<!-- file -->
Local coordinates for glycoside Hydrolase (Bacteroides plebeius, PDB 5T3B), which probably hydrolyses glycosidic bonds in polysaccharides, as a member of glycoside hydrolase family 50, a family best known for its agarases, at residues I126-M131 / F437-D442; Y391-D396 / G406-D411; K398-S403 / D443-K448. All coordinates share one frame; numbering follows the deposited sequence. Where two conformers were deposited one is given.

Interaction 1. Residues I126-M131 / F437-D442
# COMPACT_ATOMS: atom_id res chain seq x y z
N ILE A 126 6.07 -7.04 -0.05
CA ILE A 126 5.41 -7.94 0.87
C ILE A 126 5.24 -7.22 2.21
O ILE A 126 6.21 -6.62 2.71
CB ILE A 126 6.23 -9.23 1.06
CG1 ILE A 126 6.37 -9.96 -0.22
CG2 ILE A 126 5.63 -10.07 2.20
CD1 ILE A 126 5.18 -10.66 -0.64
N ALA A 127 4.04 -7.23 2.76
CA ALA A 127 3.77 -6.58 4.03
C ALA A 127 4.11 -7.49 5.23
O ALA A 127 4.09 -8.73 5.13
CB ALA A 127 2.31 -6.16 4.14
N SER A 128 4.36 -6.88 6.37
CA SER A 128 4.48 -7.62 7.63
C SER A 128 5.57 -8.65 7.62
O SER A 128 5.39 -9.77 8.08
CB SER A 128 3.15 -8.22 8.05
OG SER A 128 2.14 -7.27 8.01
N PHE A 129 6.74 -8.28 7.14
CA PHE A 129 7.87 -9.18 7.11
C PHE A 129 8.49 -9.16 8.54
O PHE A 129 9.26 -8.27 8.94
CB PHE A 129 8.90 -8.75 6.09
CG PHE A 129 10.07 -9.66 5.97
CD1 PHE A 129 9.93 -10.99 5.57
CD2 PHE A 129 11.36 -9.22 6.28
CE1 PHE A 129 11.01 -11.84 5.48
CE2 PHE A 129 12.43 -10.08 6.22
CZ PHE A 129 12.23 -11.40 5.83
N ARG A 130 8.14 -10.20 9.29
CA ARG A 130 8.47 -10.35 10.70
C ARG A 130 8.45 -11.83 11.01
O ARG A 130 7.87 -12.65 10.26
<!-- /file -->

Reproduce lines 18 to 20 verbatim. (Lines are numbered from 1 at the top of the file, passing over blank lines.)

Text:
CA SER A 128 4.48 -7.62 7.63
C SER A 128 5.57 -8.65 7.62
O SER A 128 5.39 -9.77 8.08